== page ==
Can a Data Analyst Become a Project Manager?


Both data analysts and project managers are responsible for studying the efficiency within an aspect of a company. Both of these positions also offer a decent salary, even for entry-level employees. But since they have different responsibilities and require distinct skillset, you might wonder whether a data analyst can become a project manager if he or she wants to.

A data analyst can become a project manager. A data analyst collects, analyzes, and interprets data, while a project manager ensures that projects get completed successfully. So, you would be transitioning from working with data sets to managing different teams and tasks.

It’s essential to clearly differentiate the roles and responsibilities of these posts to find out what suits you best. In this article, you will learn everything you need to know about data analyst and project manager positions, including the responsibilities it entails and the skills and qualifications needed for the job.

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The Role of a Data Analyst

A data analyst gathers and interprets data to turn it into meaningful information. As a data analyst, you’re supposed to analyze information and reach conclusions that provide ways to improve a business. Organizations in almost all industries can benefit from data analysts’ work, from retail stores to healthcare. 

Data analysts work with large amounts of information all the time. Here’s what a data analysis project involves step-by-step:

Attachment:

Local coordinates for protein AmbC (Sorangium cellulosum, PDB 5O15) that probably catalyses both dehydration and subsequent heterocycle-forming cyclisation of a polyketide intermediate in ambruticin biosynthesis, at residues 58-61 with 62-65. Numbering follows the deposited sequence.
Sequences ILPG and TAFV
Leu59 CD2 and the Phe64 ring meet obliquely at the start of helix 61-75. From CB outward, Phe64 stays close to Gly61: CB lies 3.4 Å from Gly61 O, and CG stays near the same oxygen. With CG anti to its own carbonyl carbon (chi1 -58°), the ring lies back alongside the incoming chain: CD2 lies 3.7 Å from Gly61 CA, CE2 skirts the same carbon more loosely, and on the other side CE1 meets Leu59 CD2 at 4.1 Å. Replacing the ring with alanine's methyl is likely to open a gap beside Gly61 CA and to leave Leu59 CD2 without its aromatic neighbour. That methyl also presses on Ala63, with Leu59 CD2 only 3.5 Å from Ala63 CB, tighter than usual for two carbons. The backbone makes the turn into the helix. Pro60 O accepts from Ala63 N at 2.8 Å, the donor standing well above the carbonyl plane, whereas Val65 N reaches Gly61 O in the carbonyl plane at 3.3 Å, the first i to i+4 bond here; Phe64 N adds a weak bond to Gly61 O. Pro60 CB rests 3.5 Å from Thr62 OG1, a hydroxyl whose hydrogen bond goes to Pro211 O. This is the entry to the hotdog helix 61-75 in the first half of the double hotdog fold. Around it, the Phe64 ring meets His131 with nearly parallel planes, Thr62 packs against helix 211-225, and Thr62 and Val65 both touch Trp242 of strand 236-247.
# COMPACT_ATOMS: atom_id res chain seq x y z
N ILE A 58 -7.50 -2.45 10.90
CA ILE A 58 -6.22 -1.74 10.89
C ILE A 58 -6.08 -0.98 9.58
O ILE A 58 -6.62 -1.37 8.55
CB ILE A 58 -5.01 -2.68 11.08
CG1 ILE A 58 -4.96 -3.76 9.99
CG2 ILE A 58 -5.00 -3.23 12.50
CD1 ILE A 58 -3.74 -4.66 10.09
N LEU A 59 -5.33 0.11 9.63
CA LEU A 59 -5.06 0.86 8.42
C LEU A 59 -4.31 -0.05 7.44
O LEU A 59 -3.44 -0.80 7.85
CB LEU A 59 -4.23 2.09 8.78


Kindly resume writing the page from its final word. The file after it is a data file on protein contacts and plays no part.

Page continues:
1. A data analysis project starts by determining their clients’ needs. Do they want a dashboard? Do they require a report? Or do they want you to analyze a product?
  2. The next step is to create a plan of action. The data analyst determines where the information is coming from, where they’ll be putting it, etc. It can often be a data analyst’s job to communicate it to the team.
  3. Collecting the data is the next step. It can come from APIs, flat files, database backups, or various other data sources.
  4. The collected data is then cleaned to make it more usable. Data is always messy, so cleaning and organizing it is a crucial step.
  5. Finally, the data analyst creates reports and visualizations. These findings are supposed to solve the defined problem.

Responsibilities

The project overview discussed above reveals some of the duties of a data analyst. But the exact responsibilities depend on the industry or your data analytics specialty. Usually, though, the responsibilities of a data analyst include:

  • Working with management, IT teams, or data scientists to determine company goals
  • Mining data from primary and secondary sources and reorganizing it to be easily readable by a human or a machine
  • Analyzing and interpreting data sets using statistical tools and technique
  • Discovering trends or patterns and identifying opportunities for improvement
  • Preparing reports of their findings that effectively communicate the insights using relevant data
  • Communicating the steps of the data analysis process to stakeholders

Skills Required

Data analysts need to possess a combination of leadership and technical skills. Here are some of the things you should know to become a data analyst:

  • Knowledge of languages such as Python, SQL, R, and SAS
  • Advanced knowledge of spreadsheet tools like MS Excel or Google Sheets
  • Analytics skills to analyze and convert large data sets into insights
  • Strong communication skills to communicate their findings to the relevant members of the business